The rhinoceros hornbill is among the world's largest hornbills -- 4 feet long and more than 6 pounds.
By Robert Mulvihill / National Aviary ornithologist
This is one of a series presented by the National Aviary, which works to inspire respect for nature through an appreciation of birds.
What do toucans and hornbills have in common? What sounds like the beginning of a bird joke is actually an interesting comparison to make as we talk about one of the National Aviary's most popular species, the rhinoceros hornbill.
Like the more familiar toucans, hornbills have extremely large (but surprisingly lightweight), often colorful bills. Both use their bills to feed mostly on fruits but also insects, bird's eggs and small animals. Both also nest in holes in trees (although with one important difference). Despite having these things in common, toucans and hornbills are not closely related at all; their outward similarity is a result of evolutionary convergence to a similar lifestyle. More than 50 species of hornbills are found throughout Southeast Asia and Africa, while toucans of more than 40 varieties are found in Central and South America.
Toucans and hornbills are also similar in the drastic size differences that exist among their species, with the smallest species in each being the size of a backyard songbird, the largest as big as a hawk or eagle. For example, the rhinoceros hornbill is among the world's largest hornbills -- 4 feet long and more than 6 pounds. The black dwarf hornbill is only a foot long and weighs less than a quarter of a pound -- not much bigger than a blue jay.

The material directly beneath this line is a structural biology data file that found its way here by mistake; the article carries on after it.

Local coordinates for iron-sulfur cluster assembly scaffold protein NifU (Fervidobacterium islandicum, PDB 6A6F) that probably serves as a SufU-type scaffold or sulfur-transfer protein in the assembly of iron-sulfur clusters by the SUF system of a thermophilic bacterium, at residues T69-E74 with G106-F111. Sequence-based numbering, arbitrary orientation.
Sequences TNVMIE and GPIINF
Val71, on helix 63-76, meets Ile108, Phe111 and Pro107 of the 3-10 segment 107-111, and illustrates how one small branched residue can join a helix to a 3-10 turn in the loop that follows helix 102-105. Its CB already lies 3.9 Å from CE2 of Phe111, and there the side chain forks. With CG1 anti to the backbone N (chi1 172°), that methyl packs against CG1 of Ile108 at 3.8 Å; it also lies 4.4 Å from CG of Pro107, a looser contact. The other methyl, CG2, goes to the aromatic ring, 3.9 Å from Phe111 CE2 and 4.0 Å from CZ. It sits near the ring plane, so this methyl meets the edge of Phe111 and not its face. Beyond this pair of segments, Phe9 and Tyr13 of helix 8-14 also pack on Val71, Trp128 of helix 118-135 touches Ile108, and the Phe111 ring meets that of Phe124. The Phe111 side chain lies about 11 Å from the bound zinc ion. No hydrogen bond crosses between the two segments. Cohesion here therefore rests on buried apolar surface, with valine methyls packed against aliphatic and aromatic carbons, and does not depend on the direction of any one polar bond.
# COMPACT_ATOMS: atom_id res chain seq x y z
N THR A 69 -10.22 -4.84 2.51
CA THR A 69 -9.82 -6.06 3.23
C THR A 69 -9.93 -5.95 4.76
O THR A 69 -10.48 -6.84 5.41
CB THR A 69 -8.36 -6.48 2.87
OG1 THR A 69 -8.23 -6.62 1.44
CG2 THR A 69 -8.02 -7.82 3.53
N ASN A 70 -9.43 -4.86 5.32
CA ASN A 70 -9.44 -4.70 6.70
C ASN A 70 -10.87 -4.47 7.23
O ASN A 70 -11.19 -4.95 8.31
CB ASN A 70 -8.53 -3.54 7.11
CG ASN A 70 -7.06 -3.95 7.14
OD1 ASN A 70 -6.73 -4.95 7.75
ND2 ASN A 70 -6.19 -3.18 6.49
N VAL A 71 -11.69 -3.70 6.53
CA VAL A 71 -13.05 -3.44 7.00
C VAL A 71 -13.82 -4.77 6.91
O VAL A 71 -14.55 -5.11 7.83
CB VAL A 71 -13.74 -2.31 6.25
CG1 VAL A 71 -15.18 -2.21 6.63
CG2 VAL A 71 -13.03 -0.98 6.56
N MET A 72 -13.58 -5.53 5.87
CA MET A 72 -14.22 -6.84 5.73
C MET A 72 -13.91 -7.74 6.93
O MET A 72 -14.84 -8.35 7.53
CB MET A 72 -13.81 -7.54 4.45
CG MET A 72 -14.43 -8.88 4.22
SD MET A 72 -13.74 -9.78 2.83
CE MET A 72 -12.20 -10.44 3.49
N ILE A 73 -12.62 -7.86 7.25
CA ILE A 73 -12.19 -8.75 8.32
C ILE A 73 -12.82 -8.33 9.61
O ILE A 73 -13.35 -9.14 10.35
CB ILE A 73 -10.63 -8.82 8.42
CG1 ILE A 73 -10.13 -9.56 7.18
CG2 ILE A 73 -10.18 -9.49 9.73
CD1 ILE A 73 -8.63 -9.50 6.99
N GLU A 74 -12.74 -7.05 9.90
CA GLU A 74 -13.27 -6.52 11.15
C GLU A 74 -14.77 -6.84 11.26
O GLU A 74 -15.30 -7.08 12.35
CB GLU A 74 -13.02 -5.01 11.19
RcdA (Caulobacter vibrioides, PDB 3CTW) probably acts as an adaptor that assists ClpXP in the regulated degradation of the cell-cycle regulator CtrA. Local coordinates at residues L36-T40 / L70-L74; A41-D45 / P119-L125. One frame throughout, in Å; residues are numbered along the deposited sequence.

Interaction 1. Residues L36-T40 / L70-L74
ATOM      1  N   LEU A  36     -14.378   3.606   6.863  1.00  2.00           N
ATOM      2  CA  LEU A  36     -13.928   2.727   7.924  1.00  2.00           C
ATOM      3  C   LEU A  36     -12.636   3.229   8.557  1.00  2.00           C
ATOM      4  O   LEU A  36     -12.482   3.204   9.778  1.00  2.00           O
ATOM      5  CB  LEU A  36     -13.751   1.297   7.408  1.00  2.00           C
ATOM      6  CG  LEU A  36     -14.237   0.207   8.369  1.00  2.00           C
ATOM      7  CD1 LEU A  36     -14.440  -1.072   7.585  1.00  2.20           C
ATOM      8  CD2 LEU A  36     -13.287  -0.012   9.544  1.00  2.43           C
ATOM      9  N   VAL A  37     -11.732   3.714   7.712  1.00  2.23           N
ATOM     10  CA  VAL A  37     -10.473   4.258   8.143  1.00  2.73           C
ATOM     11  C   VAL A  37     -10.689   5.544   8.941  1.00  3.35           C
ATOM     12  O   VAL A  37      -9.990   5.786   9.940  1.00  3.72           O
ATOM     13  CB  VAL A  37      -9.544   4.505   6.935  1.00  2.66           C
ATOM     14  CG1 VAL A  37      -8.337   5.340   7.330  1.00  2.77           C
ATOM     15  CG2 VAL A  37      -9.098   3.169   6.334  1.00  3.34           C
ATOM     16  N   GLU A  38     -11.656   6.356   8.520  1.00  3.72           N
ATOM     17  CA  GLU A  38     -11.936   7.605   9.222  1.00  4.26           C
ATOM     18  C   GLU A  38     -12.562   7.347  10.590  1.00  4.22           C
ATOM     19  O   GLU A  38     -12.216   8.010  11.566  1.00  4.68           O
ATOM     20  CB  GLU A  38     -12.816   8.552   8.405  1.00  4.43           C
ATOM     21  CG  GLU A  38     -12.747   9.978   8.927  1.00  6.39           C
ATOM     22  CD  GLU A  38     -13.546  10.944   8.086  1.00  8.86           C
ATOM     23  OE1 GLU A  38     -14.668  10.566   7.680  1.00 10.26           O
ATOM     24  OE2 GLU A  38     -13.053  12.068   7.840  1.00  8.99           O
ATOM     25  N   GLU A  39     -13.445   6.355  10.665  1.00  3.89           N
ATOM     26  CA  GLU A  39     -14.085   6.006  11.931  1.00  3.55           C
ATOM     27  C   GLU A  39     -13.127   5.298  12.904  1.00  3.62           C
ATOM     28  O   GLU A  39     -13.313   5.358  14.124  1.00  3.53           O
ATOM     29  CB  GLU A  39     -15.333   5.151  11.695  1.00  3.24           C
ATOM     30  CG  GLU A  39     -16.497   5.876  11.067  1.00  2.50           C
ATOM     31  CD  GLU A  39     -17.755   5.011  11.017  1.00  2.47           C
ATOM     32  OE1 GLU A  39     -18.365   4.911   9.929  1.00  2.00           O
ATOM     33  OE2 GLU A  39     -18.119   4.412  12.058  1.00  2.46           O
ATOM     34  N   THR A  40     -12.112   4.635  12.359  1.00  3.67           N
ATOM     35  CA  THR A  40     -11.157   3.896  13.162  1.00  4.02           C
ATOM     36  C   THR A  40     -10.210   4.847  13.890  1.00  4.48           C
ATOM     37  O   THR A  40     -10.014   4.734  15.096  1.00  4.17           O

Hornbills have evolved one of the most unusual breeding strategies of any bird, and this is where they differ greatly from toucans. After mating, the female hornbill seals herself inside a tree cavity using mud, fruit pulp and other soft materials that form into a hard plaster when they dry. Once sealed inside, she remains there for the time it takes to lay two to six eggs, incubate them for several weeks until they hatch, and raise the nestlings until they are at least half-grown. In the case of the rhinoceros hornbill, this translates into self-imposed captivity of 21/2 months.
During all this time, the only food that she and her nestlings get is what her mate brings and passes through a small opening to the nest cavity just big enough for the tip of his bill. The female hornbill uses her "stay-at-home-mom" time wisely -- while sequestered in the nest cavity, she molts a whole new set of feathers, something toucans can't do.
The rhinoceros hornbill pair at the National Aviary has a spacious new habitat in the newly opened "Canary's Call" exhibit, and they're busily making themselves at home. One day soon, we hope, visitors to the National Aviary will get a firsthand look at their unique nesting behavior.
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